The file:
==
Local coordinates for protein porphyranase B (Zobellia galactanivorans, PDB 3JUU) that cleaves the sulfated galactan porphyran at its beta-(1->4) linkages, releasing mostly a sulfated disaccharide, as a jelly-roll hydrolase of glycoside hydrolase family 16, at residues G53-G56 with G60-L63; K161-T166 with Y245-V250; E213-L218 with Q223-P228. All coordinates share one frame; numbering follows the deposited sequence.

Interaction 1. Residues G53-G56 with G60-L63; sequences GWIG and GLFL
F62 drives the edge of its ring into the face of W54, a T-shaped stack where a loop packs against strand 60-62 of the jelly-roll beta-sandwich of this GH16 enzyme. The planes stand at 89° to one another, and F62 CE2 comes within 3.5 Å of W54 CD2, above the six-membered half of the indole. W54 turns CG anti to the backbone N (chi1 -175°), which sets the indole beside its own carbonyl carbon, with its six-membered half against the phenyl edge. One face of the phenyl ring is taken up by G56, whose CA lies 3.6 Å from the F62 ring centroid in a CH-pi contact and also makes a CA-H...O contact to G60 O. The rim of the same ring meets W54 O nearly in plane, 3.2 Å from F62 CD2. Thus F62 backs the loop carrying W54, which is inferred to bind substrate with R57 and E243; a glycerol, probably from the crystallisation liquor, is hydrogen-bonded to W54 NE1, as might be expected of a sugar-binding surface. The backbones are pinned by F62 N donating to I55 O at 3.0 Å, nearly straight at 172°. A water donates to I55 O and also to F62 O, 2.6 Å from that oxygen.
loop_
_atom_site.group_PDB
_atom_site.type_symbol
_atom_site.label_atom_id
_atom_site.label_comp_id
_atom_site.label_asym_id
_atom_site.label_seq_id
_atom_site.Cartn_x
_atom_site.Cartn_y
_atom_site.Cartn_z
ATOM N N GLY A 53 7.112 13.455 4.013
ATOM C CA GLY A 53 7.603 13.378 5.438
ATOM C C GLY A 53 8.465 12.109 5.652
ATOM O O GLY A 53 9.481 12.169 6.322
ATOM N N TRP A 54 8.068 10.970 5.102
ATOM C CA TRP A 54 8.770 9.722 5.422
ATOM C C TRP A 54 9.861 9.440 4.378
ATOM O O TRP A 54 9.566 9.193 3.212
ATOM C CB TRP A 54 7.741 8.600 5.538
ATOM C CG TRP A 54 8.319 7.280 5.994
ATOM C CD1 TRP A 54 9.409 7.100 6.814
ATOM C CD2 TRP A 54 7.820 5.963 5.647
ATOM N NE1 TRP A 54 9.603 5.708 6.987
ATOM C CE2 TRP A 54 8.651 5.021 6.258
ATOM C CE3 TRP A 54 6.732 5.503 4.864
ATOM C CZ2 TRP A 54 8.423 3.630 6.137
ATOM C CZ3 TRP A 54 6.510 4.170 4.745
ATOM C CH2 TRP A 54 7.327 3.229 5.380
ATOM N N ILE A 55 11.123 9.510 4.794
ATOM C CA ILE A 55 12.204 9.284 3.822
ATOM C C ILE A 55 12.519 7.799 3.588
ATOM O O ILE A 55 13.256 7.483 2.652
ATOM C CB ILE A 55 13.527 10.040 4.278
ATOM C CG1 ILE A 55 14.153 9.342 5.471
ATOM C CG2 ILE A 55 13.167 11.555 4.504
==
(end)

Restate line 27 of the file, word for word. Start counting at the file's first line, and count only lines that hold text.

ATOM C CE2 TRP A 54 8.651 5.021 6.258